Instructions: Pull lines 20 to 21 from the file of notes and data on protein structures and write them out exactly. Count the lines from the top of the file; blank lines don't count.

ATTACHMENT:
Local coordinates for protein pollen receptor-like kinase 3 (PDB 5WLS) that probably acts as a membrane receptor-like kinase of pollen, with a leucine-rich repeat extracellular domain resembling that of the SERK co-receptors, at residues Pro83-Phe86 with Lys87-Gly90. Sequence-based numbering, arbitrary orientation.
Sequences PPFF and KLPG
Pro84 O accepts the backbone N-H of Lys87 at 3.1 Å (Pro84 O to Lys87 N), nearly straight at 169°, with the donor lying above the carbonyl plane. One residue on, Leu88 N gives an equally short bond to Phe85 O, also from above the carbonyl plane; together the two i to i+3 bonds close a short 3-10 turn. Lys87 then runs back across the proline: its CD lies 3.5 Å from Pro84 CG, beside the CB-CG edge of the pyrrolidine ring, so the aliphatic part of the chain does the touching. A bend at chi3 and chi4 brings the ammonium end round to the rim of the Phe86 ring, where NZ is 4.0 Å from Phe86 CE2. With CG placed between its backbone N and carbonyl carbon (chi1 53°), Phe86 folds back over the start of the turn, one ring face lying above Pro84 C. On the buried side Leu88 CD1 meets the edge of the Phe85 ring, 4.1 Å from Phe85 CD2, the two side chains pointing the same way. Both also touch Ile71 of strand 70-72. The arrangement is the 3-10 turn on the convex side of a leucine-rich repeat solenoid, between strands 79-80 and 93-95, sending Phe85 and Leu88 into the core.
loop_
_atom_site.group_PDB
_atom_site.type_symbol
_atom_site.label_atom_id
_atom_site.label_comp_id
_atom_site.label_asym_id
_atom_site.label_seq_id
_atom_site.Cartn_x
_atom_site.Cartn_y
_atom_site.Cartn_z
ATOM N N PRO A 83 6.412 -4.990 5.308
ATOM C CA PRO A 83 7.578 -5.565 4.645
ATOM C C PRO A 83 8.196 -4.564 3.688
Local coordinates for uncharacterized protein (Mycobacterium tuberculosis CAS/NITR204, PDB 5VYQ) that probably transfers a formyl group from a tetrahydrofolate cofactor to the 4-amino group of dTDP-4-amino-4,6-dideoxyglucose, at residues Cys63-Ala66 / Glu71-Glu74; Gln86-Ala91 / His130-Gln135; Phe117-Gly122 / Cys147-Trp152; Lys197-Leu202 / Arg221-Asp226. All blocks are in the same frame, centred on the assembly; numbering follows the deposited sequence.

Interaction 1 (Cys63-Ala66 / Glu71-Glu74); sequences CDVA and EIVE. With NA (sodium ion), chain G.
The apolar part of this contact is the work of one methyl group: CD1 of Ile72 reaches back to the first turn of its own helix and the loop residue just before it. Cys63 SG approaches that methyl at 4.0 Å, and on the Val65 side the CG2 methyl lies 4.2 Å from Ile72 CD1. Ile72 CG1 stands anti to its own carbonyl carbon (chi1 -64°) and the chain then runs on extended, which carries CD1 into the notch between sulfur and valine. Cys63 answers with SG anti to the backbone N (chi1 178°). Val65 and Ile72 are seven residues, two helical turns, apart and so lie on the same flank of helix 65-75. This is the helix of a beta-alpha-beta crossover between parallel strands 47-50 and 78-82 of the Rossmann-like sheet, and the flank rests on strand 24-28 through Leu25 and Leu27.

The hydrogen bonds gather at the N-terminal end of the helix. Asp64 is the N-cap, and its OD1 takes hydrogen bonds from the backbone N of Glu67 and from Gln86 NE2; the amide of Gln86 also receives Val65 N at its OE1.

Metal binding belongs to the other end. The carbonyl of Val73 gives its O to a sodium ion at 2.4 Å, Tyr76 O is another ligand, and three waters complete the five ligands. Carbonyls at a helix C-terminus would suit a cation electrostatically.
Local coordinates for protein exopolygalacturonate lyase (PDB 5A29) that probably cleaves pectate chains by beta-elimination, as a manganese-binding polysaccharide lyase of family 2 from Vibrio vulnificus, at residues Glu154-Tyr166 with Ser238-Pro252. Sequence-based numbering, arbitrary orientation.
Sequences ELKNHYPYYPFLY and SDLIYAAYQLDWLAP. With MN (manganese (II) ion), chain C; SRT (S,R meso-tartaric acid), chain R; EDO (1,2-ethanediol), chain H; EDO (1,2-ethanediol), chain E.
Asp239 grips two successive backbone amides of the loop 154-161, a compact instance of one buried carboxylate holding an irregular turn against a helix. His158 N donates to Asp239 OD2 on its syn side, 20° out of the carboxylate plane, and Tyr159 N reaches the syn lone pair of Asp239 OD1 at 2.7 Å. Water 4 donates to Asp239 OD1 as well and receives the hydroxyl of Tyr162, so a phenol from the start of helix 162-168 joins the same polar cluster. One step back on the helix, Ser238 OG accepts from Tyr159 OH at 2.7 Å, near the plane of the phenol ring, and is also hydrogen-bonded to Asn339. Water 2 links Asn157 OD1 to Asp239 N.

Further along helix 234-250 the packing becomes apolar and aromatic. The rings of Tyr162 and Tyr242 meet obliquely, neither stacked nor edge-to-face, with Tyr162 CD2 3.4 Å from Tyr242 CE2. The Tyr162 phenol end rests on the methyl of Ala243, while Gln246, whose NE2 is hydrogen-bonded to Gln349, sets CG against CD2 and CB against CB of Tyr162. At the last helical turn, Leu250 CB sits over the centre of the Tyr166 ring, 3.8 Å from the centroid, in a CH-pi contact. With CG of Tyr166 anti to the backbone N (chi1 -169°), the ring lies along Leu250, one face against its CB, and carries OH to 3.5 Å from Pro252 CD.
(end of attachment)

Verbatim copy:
The hydrogen bonds gather at the N-terminal end of the helix. Asp64 is the N-cap, and its OD1 takes hydrogen bonds from the backbone N of Glu67 and from Gln86 NE2; the amide of Gln86 also receives Val65 N at its OE1.

Metal binding belongs to the other end. The carbonyl of Val73 gives its O to a sodium ion at 2.4 Å, Tyr76 O is another ligand, and three waters complete the five ligands. Carbonyls at a helix C-terminus would suit a cation electrostatically.